DV REPORT: Families crack from Christmas
AS THE Christmas season is upon us, the pressures that comes with it start to slip through the cracks and more families become affected by domestic violence.
Bundaberg's Desley Cunnington knows what DV is like in Bundaberg, not because she has physically felt the impact first hand, but because she is the Centrelink Community Engagement officer.
The Department of Human Services is often the first point of contact for people affected by family and domestic violence.
Ms Cunnington sees the result of DV at all stages; from the physical to the mental scars it leaves on the people affected by it.
She said it did not discriminate and could affect those in the working-class all the way through to the homeless.
It does not affect only women and children but also men.
Speaking with the NewsMail she hoped to let the community know there was support in the region especially at this time of year.
She said violence in a domestic situation was very complex and spread widely through the Bundaberg community.
As the region's engagement officer Ms Cunnington she said it was about knowing the signs and sometimes it came down to speaking with the person one-on-one to help them.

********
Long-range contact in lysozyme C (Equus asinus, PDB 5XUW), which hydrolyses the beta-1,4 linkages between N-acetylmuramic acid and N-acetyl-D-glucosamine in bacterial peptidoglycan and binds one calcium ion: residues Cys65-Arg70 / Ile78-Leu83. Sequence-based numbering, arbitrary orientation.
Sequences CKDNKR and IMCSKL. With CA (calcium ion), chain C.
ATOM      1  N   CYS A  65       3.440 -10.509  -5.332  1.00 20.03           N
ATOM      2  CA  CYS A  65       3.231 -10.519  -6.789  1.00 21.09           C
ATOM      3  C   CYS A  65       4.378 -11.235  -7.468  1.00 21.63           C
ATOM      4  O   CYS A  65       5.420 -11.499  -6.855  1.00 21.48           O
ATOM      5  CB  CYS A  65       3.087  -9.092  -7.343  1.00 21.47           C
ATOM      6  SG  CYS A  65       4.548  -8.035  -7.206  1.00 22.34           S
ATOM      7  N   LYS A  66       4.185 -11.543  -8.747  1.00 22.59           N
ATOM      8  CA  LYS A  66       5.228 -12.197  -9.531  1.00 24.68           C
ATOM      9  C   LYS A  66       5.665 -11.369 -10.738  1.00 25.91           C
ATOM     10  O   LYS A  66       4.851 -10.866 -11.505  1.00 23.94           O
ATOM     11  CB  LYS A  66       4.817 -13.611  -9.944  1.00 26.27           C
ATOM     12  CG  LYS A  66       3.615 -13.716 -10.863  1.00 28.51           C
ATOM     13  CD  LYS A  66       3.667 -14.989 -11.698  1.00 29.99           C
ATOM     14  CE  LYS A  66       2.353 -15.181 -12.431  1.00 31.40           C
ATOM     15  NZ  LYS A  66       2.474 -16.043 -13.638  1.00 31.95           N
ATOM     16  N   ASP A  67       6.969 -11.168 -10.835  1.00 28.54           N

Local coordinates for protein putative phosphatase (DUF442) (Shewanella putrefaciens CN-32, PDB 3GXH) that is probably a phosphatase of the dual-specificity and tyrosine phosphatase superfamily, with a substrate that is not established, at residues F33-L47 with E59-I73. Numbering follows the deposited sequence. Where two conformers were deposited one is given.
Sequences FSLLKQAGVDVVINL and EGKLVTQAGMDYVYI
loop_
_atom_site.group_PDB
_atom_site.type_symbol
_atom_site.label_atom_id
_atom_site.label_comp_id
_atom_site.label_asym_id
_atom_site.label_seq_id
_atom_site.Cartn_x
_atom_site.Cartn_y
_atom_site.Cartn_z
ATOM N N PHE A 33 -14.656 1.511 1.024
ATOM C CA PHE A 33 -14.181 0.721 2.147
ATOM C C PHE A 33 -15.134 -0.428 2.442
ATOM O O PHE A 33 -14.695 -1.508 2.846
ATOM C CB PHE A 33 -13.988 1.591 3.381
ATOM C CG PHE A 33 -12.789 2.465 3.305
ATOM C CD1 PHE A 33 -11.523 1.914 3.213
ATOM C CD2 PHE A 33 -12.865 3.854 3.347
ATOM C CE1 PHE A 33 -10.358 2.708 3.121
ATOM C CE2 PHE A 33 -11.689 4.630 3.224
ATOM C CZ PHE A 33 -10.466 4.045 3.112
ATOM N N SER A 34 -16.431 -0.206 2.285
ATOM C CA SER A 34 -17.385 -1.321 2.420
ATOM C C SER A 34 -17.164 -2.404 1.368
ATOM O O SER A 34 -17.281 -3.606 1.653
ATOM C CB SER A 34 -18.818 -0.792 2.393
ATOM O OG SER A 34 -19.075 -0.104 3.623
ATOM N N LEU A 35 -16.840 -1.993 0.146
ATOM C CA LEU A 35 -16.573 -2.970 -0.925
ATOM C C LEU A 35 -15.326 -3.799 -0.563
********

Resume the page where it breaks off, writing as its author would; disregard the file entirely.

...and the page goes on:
Ms Cunnington said every case was different but she would often come across DV in her day-to-day role.
Her job is to help vulnerable people in their time of need with referrals, from financial help or counselling.
"We strive to provide support on a very complex and wide spread community issue," she said.
Last financial year, the department's social workers nationally received over 65,000 referrals where family and domestic violence was a presenting issue.
The staff at Centrelink are well equipped to identify people at risk and provide them with information, resources and support.
They can connect people who have left home due to family and domestic violence with local support services and Centrelink payments.
Ms Cunnington said the doors were open to help anyone in need at this time of year.
If people were not comfortable going to the Centrelink office they could start by going to humanservices.gov.au or phoning 1800 RESPECT (1800 737 732).